On their debut, the life-affirming Wagonwheel Blues, and the follow-up EP, Future Weather, Philly s The War on Drugs seemed obsessed with disparate ideas, with building uncompromised rock monuments from pieces that may have seemed like odd pairs. Folk-rock marathons come damaged by drum machines. Electronic and instrumental reprises precede songs they ve yet to play, and Dr. Seuss becomes lyrical motivation for bold futuristic visions. Now, Granduciel has done it again, better than before: Slave Ambient is their proper second album anda brilliant 47-minute sprawl of rock n roll, conceptualized with a sense of adventure and captured with seasons of bravado.
Musicians with an identity crisis can produce astonishing, innovative works of majesty just as easily as they can cacophonous, impotent drivel. For every prime-time Prince, fearlessly smashing genres together to effortlessly create new sounds, there are thousands of lesser mortals convinced that their country-meets-drill'n'bass hybrid is the future of music.
The War on Drugs - perhaps more precisely their frontman and chief songwriter, Adam Granduciel - appear to be in the grip of some stylistic confusion on second album Slave Ambient. But it's testament to the man's songwriting smarts that the overall results are as impressive as those on this Philadelphia band's debut, 2008's excellent Wagonwheel Blues.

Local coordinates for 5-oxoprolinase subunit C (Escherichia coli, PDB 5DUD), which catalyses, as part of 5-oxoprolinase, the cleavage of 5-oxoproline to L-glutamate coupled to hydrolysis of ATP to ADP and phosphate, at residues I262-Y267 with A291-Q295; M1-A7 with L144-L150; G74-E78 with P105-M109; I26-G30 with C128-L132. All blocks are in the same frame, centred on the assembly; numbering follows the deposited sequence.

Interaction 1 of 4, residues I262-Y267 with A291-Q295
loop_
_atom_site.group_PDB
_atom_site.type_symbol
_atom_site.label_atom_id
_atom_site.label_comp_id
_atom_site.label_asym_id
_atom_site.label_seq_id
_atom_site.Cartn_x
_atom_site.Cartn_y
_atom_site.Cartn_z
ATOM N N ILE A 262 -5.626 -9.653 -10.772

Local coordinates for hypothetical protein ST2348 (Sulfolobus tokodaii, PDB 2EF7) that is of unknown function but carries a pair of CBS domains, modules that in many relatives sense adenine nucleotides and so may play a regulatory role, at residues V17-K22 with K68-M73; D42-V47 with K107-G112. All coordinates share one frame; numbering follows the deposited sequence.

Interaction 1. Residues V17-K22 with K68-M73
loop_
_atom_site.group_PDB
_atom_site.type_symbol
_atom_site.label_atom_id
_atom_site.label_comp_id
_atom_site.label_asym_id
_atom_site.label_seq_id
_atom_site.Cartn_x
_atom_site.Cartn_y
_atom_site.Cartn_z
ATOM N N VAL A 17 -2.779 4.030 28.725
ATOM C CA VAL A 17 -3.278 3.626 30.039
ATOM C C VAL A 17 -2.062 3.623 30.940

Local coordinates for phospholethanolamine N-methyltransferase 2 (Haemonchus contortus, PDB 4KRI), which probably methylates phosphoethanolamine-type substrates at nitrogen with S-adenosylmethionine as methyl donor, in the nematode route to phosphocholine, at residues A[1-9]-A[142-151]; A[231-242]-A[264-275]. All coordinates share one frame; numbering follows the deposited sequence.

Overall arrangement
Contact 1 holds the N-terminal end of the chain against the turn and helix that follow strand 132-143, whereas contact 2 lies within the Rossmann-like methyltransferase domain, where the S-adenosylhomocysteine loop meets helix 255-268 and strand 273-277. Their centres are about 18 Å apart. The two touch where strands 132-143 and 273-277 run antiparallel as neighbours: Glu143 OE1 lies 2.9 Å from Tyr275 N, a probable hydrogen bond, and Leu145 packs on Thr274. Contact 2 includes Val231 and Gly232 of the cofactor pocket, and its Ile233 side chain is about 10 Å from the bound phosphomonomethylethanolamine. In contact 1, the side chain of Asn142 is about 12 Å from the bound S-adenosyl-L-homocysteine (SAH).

In a bold and brave move, this album begins with a bang, Best Night immediately satisfying. No pre-amble, no fade in; just high-tempo krautrock. There are beats, there is feedback; its droning waves of sound come across like Neu! or Spirtualized at their best, or even Primal Scream at their least commercial. An immaculately-produced country rock number channeling Tom Petty seems an unlikely bedfellow, but Brothers is next up. Granduciel sings about the fire in his heart, and while he was hardly raised on the prairie, he sounds splendidly authentic.
I Was There is similar both thematically and sonically. There is harmonica, a muffled Springsteen-aping vocal and a simple piano melody; but despite these elements it's impossible not to think of Automatic for the People-era REM (a good thing, clearly). Comfort never last for long on Slave Ambient, though. The Animator, essentially an homage to Spacemen 3's Ecstasy Symphony, turns into Come to the City. The lyrics may claim that our protagonist is "just drifting," but the song thumps like a great Chemical Brothers collaboration.
And there are further great tunes to be found. Your Love Is Calling My Name is a driving, synth-y number that recalls Arcade Fire's Keep the Car Running, while pre-release download Baby Missiles sounds like Dire Straits' Walk of Life rebooted for the 2011 post-everything crowd. It is celebratory and magnificent.
Slave Ambient as a whole may be more confused than your average reality show star at a Mensa meeting, but it's full of decent songs with a lot of heart. Give it a listen before the global economy truly collapses and you have to sell your stereo.
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